Jared Diamond is a Pulitzer Prize-winning author and professor of geography at the University of California, Los Angeles. His multifaceted career as a writer and teacher extends to conducting field research in the Southwest Pacific islands and promoting sustainable environmental policies.
- Interests in biology and mathematics led him to Harvard College where he studied laboratory science
- Appreciates music and languages, earned a doctorate in philosophy from the University of Cambridge
- Became interested in the ecology and evolutionary biology of the Pacific islands on a trip to New Guinea in 1964
- Published more than 600 articles and books
- Recipient of the National Medal of Science, Tyler Prize for Environmental Achievement, Japan’s Cosmo Prize, MacArthur Foundation Fellowship, Lewis Thomas Prize Honoring the Scientist as Poet
- Member of the American Academy of Arts and Sciences and the American Philosophical Society
- Director of the World Wildlife Fund and Conservation International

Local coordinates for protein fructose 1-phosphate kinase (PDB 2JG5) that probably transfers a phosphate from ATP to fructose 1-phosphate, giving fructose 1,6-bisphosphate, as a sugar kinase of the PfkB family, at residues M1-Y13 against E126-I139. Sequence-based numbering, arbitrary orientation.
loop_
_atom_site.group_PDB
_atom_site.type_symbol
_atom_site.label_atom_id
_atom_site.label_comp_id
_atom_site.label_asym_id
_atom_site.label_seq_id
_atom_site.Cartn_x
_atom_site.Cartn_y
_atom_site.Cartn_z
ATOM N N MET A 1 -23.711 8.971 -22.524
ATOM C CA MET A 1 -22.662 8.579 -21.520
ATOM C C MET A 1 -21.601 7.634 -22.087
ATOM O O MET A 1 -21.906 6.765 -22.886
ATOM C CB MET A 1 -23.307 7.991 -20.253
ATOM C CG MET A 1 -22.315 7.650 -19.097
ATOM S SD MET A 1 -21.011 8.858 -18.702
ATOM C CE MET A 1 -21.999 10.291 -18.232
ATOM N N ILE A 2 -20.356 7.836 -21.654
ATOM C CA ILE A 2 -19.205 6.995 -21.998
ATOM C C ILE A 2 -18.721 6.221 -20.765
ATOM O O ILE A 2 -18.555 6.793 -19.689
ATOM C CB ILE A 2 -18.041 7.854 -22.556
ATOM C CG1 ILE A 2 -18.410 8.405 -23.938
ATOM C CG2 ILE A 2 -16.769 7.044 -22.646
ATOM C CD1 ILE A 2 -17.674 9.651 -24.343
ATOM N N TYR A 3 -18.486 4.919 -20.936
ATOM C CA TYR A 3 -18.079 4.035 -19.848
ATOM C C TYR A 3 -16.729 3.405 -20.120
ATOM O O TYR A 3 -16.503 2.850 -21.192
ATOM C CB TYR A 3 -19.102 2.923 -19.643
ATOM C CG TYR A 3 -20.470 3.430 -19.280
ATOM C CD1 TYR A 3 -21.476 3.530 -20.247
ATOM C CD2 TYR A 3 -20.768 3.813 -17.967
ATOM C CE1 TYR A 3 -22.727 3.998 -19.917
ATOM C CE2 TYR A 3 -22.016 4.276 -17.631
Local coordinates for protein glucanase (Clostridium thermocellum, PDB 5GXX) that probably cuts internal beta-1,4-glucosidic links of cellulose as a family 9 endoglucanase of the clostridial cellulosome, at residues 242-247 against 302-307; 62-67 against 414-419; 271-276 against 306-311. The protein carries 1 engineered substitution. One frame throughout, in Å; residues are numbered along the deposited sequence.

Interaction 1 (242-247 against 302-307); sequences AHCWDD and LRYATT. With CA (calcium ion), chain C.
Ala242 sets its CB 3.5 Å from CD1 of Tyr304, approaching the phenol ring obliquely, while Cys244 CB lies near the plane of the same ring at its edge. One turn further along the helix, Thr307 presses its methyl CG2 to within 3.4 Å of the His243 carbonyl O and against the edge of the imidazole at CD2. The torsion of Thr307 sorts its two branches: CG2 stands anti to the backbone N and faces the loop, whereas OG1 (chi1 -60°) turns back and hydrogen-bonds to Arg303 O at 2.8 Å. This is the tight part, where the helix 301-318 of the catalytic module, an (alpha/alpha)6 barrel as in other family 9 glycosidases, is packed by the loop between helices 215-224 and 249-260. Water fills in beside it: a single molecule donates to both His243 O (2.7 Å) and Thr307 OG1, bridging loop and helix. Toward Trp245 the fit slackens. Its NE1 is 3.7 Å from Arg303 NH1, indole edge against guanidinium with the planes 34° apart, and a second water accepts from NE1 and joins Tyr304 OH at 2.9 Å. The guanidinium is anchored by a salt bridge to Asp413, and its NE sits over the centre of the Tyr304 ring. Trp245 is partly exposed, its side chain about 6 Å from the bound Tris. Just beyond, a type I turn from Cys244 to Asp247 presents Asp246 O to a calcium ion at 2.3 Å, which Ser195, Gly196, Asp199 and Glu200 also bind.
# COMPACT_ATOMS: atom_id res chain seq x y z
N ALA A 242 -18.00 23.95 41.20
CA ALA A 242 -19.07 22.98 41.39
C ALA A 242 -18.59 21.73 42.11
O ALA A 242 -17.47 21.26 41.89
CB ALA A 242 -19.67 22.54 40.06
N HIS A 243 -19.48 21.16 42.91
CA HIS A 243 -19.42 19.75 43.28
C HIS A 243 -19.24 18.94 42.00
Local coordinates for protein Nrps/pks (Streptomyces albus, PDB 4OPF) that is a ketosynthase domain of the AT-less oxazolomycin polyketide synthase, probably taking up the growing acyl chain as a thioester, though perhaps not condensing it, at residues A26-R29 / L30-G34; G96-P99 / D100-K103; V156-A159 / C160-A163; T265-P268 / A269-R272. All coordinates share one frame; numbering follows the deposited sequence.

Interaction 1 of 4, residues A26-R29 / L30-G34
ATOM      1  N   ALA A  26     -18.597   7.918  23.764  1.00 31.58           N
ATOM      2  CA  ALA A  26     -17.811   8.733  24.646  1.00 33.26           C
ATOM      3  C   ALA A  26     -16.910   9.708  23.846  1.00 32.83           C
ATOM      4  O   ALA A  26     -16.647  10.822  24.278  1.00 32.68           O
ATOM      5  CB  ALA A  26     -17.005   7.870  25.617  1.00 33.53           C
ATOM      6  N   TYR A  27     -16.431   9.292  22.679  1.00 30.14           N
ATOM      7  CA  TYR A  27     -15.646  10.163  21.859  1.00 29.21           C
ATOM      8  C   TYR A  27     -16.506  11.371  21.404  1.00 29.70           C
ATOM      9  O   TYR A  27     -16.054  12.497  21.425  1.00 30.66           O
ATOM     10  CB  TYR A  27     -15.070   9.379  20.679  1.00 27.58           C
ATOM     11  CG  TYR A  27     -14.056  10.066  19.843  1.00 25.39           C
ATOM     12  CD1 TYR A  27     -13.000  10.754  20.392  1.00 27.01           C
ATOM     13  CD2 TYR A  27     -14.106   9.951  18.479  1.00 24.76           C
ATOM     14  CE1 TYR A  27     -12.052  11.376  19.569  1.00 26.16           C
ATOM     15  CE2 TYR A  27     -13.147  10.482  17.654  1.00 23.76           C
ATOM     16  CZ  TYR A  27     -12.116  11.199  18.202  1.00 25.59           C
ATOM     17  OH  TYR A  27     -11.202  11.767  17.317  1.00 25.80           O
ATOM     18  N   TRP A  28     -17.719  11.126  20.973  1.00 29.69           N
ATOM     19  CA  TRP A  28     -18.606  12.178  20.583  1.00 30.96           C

- Speaks 12 languages
Jared Diamond books
His 2012 release The World Until Yesterday investigates the reasons why and how the human race has evolved based on comparing the practices of traditional societies to those of a more modern, industrialized era.
In 2005, Diamond released the book Collapse, which attempts to understand why past societies have faded away and left behind wistful mysteries spiked by environmental factors.
Diamond’s exploration of the New Guinean lifestyle and ecosystems was the inspiration behind his 1997 best-selling book, Guns, Germs and Steel, which seeks to explain why the people of the Eurasian society developed ingredients of power and expanded around the world.
Published in 1991, Diamond’s The Third Chimpanzee book discusses how the human species has evolved from a large mammal to a world conqueror with fascinating anatomical details.